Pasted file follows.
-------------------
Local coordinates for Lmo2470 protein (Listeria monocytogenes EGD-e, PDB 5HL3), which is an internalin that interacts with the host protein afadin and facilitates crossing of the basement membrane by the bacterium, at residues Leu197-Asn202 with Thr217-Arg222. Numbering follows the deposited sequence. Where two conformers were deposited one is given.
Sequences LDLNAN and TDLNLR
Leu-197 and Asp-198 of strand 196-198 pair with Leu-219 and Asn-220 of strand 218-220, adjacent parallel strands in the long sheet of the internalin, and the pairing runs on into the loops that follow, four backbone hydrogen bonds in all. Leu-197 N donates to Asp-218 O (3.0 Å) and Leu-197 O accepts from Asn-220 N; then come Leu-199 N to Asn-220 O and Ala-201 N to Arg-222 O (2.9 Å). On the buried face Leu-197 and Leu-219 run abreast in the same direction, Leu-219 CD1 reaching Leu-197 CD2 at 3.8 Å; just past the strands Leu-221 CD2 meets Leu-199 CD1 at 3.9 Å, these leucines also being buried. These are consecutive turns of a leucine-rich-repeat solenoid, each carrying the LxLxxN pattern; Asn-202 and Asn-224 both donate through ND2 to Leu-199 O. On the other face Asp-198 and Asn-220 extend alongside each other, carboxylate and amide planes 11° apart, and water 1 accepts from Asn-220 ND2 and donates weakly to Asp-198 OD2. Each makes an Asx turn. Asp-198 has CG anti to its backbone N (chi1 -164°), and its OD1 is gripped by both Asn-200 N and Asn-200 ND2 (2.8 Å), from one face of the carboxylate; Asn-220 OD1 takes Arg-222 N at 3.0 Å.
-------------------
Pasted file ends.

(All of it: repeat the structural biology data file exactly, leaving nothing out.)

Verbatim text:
Local coordinates for Lmo2470 protein (Listeria monocytogenes EGD-e, PDB 5HL3), which is an internalin that interacts with the host protein afadin and facilitates crossing of the basement membrane by the bacterium, at residues Leu197-Asn202 with Thr217-Arg222. Numbering follows the deposited sequence. Where two conformers were deposited one is given.
Sequences LDLNAN and TDLNLR
Leu-197 and Asp-198 of strand 196-198 pair with Leu-219 and Asn-220 of strand 218-220, adjacent parallel strands in the long sheet of the internalin, and the pairing runs on into the loops that follow, four backbone hydrogen bonds in all. Leu-197 N donates to Asp-218 O (3.0 Å) and Leu-197 O accepts from Asn-220 N; then come Leu-199 N to Asn-220 O and Ala-201 N to Arg-222 O (2.9 Å). On the buried face Leu-197 and Leu-219 run abreast in the same direction, Leu-219 CD1 reaching Leu-197 CD2 at 3.8 Å; just past the strands Leu-221 CD2 meets Leu-199 CD1 at 3.9 Å, these leucines also being buried. These are consecutive turns of a leucine-rich-repeat solenoid, each carrying the LxLxxN pattern; Asn-202 and Asn-224 both donate through ND2 to Leu-199 O. On the other face Asp-198 and Asn-220 extend alongside each other, carboxylate and amide planes 11° apart, and water 1 accepts from Asn-220 ND2 and donates weakly to Asp-198 OD2. Each makes an Asx turn. Asp-198 has CG anti to its backbone N (chi1 -164°), and its OD1 is gripped by both Asn-200 N and Asn-200 ND2 (2.8 Å), from one face of the carboxylate; Asn-220 OD1 takes Arg-222 N at 3.0 Å.